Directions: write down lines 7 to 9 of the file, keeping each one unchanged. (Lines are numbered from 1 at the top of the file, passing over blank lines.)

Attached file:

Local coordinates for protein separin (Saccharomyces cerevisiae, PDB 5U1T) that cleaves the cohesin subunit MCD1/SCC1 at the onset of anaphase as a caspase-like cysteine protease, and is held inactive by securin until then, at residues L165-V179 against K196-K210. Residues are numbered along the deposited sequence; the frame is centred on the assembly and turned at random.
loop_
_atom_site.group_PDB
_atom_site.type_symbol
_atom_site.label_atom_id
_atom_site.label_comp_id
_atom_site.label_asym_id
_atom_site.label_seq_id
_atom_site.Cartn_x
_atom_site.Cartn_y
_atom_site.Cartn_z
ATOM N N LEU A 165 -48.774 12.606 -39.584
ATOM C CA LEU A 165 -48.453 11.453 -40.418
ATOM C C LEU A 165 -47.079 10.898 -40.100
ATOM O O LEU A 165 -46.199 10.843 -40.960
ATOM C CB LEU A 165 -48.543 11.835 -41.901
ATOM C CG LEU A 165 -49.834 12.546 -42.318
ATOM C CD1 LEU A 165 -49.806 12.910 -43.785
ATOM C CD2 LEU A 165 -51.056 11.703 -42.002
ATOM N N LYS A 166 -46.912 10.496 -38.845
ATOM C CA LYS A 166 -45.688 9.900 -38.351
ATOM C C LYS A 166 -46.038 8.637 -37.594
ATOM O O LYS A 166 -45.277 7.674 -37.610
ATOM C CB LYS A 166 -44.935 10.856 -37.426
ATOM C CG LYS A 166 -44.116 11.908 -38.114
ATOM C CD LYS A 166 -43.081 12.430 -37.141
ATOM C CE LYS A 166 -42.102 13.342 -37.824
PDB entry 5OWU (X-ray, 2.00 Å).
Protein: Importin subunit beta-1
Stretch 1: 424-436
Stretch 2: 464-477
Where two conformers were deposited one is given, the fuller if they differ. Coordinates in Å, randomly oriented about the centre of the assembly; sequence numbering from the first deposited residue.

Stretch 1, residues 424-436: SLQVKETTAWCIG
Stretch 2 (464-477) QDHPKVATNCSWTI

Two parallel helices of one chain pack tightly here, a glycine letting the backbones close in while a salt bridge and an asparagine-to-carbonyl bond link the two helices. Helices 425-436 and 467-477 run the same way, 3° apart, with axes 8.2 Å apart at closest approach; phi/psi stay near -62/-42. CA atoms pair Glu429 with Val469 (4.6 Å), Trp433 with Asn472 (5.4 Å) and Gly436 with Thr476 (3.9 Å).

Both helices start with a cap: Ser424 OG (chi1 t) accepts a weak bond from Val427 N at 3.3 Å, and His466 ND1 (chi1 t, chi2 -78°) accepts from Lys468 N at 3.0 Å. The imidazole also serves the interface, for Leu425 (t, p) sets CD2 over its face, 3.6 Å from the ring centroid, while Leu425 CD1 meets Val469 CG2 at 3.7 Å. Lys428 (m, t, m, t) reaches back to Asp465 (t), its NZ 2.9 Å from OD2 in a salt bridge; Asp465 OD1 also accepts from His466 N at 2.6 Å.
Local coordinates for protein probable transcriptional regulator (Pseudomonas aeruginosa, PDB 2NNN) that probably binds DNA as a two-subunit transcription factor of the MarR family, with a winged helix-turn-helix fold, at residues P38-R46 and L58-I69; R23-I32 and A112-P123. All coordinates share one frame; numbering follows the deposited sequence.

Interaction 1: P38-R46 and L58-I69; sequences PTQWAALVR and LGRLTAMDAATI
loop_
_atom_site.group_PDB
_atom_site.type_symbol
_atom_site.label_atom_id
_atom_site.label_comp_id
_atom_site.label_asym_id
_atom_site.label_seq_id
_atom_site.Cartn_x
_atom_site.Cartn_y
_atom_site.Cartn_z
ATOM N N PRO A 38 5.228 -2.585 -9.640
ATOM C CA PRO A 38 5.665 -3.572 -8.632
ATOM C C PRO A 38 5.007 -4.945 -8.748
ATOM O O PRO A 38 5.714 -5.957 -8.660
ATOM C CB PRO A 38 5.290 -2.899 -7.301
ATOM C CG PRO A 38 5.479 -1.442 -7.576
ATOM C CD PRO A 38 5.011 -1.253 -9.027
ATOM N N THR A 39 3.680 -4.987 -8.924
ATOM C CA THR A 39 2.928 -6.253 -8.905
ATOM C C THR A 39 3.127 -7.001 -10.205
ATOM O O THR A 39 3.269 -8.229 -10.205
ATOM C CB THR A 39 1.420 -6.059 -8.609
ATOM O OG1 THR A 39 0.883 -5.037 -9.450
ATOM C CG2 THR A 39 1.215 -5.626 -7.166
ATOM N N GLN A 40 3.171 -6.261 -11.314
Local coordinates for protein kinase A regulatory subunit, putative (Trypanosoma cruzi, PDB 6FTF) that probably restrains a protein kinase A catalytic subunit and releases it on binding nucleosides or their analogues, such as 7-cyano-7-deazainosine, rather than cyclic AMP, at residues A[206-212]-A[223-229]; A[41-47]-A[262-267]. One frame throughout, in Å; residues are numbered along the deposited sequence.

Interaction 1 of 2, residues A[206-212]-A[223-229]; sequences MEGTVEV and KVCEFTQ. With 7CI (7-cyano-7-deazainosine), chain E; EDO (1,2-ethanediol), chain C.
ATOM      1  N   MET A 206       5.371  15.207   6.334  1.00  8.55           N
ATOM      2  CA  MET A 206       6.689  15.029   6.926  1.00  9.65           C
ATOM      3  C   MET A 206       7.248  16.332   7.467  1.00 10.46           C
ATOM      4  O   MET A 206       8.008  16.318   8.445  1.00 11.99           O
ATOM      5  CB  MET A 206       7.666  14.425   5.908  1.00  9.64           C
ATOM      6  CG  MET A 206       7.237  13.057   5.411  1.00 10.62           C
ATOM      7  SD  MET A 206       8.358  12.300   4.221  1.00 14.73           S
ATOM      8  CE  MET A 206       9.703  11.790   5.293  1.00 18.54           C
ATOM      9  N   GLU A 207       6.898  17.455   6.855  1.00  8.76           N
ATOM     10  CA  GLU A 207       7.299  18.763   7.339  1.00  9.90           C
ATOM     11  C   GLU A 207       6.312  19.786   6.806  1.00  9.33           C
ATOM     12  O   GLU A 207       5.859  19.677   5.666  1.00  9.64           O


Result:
_atom_site.label_asym_id
_atom_site.label_seq_id
_atom_site.Cartn_x